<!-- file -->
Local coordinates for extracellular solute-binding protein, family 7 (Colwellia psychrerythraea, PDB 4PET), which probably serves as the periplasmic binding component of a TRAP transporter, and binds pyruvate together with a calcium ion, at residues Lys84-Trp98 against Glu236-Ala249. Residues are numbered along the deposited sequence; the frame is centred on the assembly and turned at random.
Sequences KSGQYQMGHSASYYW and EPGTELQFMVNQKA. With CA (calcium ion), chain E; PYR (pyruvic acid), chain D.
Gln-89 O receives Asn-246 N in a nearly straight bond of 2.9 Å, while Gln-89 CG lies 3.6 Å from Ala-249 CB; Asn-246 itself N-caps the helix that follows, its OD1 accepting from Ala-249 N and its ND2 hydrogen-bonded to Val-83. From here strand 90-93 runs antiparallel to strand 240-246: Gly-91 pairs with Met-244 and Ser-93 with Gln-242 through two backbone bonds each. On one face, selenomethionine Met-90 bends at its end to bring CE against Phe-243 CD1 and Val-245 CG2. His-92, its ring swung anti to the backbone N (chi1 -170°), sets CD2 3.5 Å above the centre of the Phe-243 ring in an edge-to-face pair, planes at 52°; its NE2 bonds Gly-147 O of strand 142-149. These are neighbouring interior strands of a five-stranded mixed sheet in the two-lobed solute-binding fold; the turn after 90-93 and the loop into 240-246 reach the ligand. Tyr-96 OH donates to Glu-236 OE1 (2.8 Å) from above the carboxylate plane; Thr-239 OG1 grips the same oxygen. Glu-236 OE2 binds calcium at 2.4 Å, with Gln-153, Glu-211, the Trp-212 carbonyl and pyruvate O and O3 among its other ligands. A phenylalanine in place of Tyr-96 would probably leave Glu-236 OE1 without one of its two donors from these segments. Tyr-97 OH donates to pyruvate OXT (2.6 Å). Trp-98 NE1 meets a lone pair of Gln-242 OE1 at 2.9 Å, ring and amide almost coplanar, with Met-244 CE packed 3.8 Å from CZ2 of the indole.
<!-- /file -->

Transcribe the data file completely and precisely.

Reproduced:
Local coordinates for extracellular solute-binding protein, family 7 (Colwellia psychrerythraea, PDB 4PET), which probably serves as the periplasmic binding component of a TRAP transporter, and binds pyruvate together with a calcium ion, at residues Lys84-Trp98 against Glu236-Ala249. Residues are numbered along the deposited sequence; the frame is centred on the assembly and turned at random.
Sequences KSGQYQMGHSASYYW and EPGTELQFMVNQKA. With CA (calcium ion), chain E; PYR (pyruvic acid), chain D.
Gln-89 O receives Asn-246 N in a nearly straight bond of 2.9 Å, while Gln-89 CG lies 3.6 Å from Ala-249 CB; Asn-246 itself N-caps the helix that follows, its OD1 accepting from Ala-249 N and its ND2 hydrogen-bonded to Val-83. From here strand 90-93 runs antiparallel to strand 240-246: Gly-91 pairs with Met-244 and Ser-93 with Gln-242 through two backbone bonds each. On one face, selenomethionine Met-90 bends at its end to bring CE against Phe-243 CD1 and Val-245 CG2. His-92, its ring swung anti to the backbone N (chi1 -170°), sets CD2 3.5 Å above the centre of the Phe-243 ring in an edge-to-face pair, planes at 52°; its NE2 bonds Gly-147 O of strand 142-149. These are neighbouring interior strands of a five-stranded mixed sheet in the two-lobed solute-binding fold; the turn after 90-93 and the loop into 240-246 reach the ligand. Tyr-96 OH donates to Glu-236 OE1 (2.8 Å) from above the carboxylate plane; Thr-239 OG1 grips the same oxygen. Glu-236 OE2 binds calcium at 2.4 Å, with Gln-153, Glu-211, the Trp-212 carbonyl and pyruvate O and O3 among its other ligands. A phenylalanine in place of Tyr-96 would probably leave Glu-236 OE1 without one of its two donors from these segments. Tyr-97 OH donates to pyruvate OXT (2.6 Å). Trp-98 NE1 meets a lone pair of Gln-242 OE1 at 2.9 Å, ring and amide almost coplanar, with Met-244 CE packed 3.8 Å from CZ2 of the indole.